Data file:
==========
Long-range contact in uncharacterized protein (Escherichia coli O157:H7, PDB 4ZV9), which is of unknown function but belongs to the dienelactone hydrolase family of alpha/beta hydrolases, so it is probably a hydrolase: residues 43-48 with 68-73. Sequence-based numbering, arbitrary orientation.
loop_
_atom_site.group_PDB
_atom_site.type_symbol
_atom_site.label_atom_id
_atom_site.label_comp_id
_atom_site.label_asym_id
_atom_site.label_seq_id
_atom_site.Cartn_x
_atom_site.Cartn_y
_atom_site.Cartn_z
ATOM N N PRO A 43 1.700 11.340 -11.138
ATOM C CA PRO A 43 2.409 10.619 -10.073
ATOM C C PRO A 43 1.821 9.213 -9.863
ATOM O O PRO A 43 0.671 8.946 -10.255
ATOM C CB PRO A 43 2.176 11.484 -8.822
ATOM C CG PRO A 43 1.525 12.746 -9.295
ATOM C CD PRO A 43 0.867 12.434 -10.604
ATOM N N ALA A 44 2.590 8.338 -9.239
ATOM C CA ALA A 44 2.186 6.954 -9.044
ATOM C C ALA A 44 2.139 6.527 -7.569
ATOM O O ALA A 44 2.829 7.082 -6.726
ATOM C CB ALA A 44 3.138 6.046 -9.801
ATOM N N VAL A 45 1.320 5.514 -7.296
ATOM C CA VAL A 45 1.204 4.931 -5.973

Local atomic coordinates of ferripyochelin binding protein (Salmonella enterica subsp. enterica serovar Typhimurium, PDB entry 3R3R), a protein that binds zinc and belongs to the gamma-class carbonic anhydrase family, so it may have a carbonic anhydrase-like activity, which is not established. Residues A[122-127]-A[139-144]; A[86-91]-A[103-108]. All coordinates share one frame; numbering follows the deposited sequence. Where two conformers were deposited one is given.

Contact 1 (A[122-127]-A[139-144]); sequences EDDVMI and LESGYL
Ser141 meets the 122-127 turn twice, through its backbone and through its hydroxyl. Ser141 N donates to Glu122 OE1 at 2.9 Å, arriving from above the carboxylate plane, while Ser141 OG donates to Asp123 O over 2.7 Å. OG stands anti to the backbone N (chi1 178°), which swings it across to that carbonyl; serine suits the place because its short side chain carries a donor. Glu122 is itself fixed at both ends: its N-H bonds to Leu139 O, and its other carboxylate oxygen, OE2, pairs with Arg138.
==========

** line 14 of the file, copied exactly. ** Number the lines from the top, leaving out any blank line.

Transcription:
ATOM C C PRO A 43 1.821 9.213 -9.863